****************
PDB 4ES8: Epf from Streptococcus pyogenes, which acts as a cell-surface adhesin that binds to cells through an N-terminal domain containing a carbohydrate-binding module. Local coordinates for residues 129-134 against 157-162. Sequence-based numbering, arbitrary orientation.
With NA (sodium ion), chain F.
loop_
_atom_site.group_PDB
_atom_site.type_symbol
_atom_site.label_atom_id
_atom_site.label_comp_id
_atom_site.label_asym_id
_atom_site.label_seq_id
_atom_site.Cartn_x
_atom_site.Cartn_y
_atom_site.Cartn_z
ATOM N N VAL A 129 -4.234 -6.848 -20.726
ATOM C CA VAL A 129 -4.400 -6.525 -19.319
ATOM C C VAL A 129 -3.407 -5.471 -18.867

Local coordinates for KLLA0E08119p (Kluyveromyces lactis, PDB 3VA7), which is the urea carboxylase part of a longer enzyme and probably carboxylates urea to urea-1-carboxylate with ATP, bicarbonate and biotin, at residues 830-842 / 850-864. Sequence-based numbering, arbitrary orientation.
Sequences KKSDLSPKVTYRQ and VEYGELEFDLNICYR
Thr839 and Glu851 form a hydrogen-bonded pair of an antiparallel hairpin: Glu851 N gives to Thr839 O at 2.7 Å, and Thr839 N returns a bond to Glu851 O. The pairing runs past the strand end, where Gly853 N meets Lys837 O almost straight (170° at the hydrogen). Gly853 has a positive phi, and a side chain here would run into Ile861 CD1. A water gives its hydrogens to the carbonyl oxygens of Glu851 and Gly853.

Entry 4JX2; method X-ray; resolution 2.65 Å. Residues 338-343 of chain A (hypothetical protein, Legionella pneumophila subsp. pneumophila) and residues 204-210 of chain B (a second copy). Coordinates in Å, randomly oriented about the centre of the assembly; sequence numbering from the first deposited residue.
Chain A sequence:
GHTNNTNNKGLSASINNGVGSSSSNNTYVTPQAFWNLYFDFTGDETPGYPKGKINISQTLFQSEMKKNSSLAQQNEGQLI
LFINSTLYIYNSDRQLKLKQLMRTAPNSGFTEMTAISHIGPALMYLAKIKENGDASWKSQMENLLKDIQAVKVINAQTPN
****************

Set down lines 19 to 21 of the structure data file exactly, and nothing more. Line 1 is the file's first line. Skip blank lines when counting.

Entry 4JX2; method X-ray; resolution 2.65 Å. Residues 338-343 of chain A (hypothetical protein, Legionella pneumophila subsp. pneumophila) and residues 204-210 of chain B (a second copy). Coordinates in Å, randomly oriented about the centre of the assembly; sequence numbering from the first deposited residue.
Chain A sequence:
GHTNNTNNKGLSASINNGVGSSSSNNTYVTPQAFWNLYFDFTGDETPGYPKGKINISQTLFQSEMKKNSSLAQQNEGQLI